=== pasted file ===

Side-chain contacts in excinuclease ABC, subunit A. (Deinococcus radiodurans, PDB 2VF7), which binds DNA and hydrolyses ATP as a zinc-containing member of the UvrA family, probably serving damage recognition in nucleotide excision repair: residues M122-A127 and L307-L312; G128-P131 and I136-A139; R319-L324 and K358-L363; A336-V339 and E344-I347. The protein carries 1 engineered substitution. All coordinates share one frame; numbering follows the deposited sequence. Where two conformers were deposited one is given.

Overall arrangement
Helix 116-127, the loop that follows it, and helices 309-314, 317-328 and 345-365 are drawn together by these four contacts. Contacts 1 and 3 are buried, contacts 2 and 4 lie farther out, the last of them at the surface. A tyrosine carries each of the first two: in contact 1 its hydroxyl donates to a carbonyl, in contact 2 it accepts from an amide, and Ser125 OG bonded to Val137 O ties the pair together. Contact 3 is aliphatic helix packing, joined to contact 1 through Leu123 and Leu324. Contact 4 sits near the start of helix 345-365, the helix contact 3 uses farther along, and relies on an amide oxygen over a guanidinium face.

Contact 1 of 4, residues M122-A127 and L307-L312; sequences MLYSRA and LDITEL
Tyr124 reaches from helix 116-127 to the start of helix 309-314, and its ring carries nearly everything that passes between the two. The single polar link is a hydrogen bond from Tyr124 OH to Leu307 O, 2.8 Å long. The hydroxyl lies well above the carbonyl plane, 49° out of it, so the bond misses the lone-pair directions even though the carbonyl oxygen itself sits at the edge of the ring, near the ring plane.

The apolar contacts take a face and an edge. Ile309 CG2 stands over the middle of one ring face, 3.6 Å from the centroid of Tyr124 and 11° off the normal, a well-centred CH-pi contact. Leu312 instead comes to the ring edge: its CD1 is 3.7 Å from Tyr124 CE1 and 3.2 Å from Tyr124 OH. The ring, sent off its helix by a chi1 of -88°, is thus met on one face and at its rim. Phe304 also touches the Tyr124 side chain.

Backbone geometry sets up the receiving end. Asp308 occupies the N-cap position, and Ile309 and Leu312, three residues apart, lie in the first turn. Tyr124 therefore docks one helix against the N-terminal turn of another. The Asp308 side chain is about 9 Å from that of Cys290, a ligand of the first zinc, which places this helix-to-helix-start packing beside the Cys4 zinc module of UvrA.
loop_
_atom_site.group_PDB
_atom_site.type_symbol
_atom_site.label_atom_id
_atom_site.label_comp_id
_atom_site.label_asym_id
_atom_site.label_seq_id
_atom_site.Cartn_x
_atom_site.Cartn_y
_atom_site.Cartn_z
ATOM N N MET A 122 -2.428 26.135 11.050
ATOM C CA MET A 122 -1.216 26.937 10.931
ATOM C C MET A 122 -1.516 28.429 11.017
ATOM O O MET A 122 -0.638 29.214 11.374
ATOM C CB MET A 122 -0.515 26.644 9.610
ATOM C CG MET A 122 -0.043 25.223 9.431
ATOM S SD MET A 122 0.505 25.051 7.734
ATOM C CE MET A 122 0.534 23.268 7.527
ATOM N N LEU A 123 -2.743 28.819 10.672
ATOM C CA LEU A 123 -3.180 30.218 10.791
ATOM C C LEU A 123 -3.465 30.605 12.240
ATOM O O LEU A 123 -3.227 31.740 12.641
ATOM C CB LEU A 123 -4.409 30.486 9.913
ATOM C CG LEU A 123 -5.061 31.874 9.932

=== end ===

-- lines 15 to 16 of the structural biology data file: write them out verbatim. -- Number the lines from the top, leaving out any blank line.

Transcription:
_atom_site.Cartn_x
_atom_site.Cartn_y